Thursday, February 10, 2005

Keeping the Tiskilwa Library vision burning

After four years of envisioning by our library board everyone in Tiskilwa may soon be able to enjoy our local library, even people like me who use a wheelchair.

I grew up loving books. Unfortunately our Minnesota farm was over 30 miles from the nearest public library. My family never went to that town often enough to check out a book and get it back on time.

So you can imagine my joy when I moved to Illinois 27 years ago and discovered a little library a couple miles away. The only problem is that it has seven steps up to the door. Several years ago my rheumatiod arthritis kicked in again and each time I go to the library I have to decide if I'm up to climbing the mountain. Most times the answer is no.

Six years ago I joined the Tiskilwa Library board and a little over four and half years ago they asked me to be president.

Four years ago the board met to envision the future of our small town library. We set a three year goal--an accessible library. To be able to use my wheelchair in the library any time I want, to be able to browse the land of book and magazines, what a sweet dream.

I love envisioning, dreaming, and seeing a great future.

At the time we set the goal the library had some savings and the State of Illinois offered 50% matching grants to make the library accessible. But soon the state went into a fiscal crisis and 50% matching accesibility grants disappeared like a wisp of smoke.

The library board kept the vision burning though. A year an half ago we explored the possibility with the village of renovating an abandoned high school in town. Too expensive.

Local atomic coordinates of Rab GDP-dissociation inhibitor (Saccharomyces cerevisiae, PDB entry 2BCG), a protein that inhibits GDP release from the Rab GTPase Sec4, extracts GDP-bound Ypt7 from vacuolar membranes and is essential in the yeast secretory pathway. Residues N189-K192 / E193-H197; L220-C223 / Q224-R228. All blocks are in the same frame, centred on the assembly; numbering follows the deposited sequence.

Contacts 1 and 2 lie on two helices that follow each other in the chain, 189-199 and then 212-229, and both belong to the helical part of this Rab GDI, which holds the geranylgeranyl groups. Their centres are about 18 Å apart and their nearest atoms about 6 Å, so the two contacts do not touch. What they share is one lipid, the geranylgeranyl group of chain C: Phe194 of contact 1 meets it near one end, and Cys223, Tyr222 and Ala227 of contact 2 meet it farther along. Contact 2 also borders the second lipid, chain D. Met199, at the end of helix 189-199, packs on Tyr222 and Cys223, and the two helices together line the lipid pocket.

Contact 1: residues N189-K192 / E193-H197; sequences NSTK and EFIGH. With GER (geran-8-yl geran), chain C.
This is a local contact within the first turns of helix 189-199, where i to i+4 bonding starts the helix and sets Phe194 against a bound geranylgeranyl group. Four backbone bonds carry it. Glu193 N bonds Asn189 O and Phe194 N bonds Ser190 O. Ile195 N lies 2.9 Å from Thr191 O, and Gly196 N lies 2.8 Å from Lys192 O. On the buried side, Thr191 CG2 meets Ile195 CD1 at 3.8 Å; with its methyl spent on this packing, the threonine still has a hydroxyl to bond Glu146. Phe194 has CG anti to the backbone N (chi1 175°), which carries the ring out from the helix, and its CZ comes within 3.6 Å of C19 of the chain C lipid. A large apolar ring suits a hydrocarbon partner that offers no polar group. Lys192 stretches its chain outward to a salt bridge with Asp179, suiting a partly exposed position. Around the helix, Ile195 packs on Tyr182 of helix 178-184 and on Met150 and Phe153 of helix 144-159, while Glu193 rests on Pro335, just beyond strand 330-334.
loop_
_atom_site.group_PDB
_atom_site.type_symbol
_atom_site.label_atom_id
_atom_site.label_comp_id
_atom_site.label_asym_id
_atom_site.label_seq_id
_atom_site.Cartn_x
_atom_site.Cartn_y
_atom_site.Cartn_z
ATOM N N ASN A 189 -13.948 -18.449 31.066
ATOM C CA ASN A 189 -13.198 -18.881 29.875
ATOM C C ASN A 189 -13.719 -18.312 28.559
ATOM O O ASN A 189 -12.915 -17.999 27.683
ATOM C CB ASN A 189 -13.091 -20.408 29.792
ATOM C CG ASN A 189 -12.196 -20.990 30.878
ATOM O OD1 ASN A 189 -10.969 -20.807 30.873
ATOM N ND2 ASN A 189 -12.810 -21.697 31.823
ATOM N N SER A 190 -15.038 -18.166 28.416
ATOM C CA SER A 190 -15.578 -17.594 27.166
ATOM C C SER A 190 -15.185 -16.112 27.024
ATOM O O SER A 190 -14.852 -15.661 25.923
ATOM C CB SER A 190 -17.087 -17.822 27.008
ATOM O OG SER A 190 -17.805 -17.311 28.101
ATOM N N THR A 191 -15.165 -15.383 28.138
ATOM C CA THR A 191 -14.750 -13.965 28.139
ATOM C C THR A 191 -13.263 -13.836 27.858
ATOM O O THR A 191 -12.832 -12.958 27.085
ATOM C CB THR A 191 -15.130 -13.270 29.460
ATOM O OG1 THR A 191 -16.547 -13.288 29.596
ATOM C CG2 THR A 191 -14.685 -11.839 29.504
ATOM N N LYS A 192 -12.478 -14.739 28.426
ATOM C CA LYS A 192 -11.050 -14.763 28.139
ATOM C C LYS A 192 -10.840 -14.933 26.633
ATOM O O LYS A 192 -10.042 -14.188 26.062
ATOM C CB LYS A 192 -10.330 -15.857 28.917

Last June 10, 2004 I did a blog about the library and envsioning. Here's a "keeping the flamie burning" part of the blog:

There is strength in setting a goal and announcing it to the world. The Tiskilwa board set the goal of an accessible building. We're going to miss our three-year time table but I don't think we'll miss our goal.

It's just a matter of patiently exploring each option until we find the path that leads to an accessible Tiskilwa library.

A couple of weeks ago the local bank branch called a meeting of the library board and village board and announced that they were closing their Tiskilwa branch and that they would like to donate their building to the village or the library.

The bank's offer was one of those bad news/good news deals. The bad news is that it's the only bank in town, leaving Sarah and me and the rest of Tiskilwa high and dry when it comes to a local bank.

The good news? The bank already has an accesible entrance and over twice the space of our current library. Last Monday night the library board decided to have an architect do a study on the cost of turning the bank building into an accessible library. In 45 minutes I'm going to meet an architect at the bank.

I'm trying not to get too excited. Who knows whether the bank building will pan out or if we'll have to keep the flame of the vision buring longer?

But the idea of me, and every other person in Tiskilwa who has a hard time climbing the mountain, being able to luxiriate in the libary is so sweet.

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